“The CEO model works mostly behind closed boardroom doors – making decisions, tapping gavels, dispatching memos, and announcing edicts.” (35)

“Good equippers do it like Jesus did: recruit twelve, graduate eleven, and focus on three.” (88)

“The authority of an elder grows not out of a title emblazoned on a church letterhead, but out of the quality of the elder’s life.” (128)

[Quoting Carl Holladay] “The constituency of the episkopoi is a “flock” and their task is to “feed” it. Whatever is implied in ‘overseeing,” cannot be divorced from the role of ‘shepherding.’ …In fact, to whatever degree such terms as ‘superintendent,’ ‘overseer,’ ‘guardian,’ and ‘bishop’ are used to emphasize the rank of the position, to that degree they mitigate the true meaning of the term episkopoi.” (129)

“If a man’s life cannot stand the scrutiny of his wife and children, we dare not put our souls under his care.” (145)

“Today’s churches call for leaders who drive beyond their headlights and who design churches for people ‘who aren’t here yet,’ rather than defending models designed long ago to reach those who have long since come and gone and who don’t live here anymore.” (170)

“Think carefully about this, my friends. We may be robbing God’s people of the very spiritual guidance so desperately needed in our times, when we actually replace God’s shepherd model with our own corporate model. My dear brothers and sisters, please ponder this carefully: an ecclesiastical system that runs better when it sacrifices its biblical leadership function (shepherding, mentoring, equipping) to protect a non-biblical function (efficient management and administration) cannot be of God! Repeat: cannot be of God!” (176)

“Some unfortunate vocabulary has inflicted long-term damage to our understanding of spiritual leadership – words like rule, authority, submit, and obey.” (188)

“An elder who has to assert his authority usually doesn’t have much.” (206)

**For a summary, click here for the Kindle Version, go to right column, and download the free sample. If you don’t have a free Kindle Reader on your computer, there’s a link for that too.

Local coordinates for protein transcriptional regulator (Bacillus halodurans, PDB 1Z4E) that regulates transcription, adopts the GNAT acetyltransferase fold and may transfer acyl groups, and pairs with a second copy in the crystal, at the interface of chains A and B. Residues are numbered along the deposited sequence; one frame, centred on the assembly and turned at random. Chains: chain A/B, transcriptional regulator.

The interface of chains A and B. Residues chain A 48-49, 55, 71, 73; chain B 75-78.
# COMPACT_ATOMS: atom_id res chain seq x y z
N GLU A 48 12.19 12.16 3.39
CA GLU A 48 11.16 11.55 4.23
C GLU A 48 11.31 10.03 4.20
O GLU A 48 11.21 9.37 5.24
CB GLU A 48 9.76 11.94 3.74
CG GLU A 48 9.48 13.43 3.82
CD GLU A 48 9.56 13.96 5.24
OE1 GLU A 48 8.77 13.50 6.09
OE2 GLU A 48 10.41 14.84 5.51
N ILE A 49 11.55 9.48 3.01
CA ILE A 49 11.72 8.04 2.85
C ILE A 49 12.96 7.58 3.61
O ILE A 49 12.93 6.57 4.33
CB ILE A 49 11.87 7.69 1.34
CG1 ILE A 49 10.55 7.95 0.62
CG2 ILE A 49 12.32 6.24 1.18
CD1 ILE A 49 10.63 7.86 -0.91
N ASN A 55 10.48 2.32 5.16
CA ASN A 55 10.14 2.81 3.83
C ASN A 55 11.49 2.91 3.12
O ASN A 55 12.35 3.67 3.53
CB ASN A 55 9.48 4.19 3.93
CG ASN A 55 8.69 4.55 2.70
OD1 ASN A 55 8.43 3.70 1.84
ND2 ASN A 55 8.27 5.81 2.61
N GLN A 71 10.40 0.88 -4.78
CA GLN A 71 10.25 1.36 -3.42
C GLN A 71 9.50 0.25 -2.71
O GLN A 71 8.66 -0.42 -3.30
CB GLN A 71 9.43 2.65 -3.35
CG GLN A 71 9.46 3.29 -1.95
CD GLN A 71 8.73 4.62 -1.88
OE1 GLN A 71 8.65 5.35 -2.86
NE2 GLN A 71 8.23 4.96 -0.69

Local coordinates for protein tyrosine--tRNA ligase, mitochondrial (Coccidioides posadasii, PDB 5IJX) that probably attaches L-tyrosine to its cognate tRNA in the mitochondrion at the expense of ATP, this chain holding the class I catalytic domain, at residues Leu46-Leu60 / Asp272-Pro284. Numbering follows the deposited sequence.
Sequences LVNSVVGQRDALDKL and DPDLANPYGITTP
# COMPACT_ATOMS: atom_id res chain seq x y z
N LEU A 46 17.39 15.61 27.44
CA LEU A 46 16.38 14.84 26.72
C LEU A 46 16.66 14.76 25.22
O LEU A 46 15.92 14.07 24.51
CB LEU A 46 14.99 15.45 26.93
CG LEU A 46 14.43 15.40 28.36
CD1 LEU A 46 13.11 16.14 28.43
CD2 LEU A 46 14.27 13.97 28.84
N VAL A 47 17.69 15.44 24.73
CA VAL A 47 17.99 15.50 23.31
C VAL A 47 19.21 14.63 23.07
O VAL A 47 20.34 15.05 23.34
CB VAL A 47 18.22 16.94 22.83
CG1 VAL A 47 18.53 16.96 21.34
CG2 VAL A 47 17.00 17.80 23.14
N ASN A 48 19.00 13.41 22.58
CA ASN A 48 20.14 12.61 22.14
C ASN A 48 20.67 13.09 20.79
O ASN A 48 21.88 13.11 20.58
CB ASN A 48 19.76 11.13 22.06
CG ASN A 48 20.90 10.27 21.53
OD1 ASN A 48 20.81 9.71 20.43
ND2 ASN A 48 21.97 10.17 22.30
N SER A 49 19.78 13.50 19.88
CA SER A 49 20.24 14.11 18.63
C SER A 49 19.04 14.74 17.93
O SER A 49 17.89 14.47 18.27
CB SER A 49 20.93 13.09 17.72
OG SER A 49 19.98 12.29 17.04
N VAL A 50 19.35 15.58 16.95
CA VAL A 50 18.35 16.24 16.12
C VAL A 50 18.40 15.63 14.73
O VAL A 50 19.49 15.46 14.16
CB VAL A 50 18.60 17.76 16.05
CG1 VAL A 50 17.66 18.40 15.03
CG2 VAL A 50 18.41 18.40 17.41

From the Publisher

What kind of leadership will effectively lead the church into the morally turbulent twenty-first century? The same kind of leadership that led it through the morally and politically chaotic first century. Shepherding.

This is the kind of leadership Jesus used, and this is the kind of leadership that will take his church where he wants it to go.

While the term “shepherd” produces warm images of love, care, and tenderness, it also describes a form of leadership that is perilously protective, dangerous, dirty, and smelly.

“Shepherd” is something that every follower of Christ, the Good Shepherd, is called to become.

Lynn Anderson, in this important book, leads us backwards in time to discover and identify the biblical leader for the future needs of the Christian community. Anderson’s deep dig for truth will concern, convict, and confront us about where leadership has been, and will set a new standard for where the future leader must go.

Part One: A Biblical Look at Spiritual Leadership Principles: The Sort of Things Leaders Do

Section One: Shepherds

  • Shepherds on the Hills of Bible History
  • Distorted Leadership Models
  • Fast-Lane Flocks and Cyber-World Shepherds

Section Two: Mentors

  • Those Who Have Walked a Long Time in the Same Direction
  • How to Mentor

Section Three: Equippers

  • “Use ‘Em or Lose ‘Em”
  • How the Chief Shepherd Equipped His Flock
  • Equipping through the Shared Life

Part Two: A Biblical Look at Elders: The Sort of People They Are

Section One: A Character Sketch

  • Just What Is an Elder?
  • Men of Experience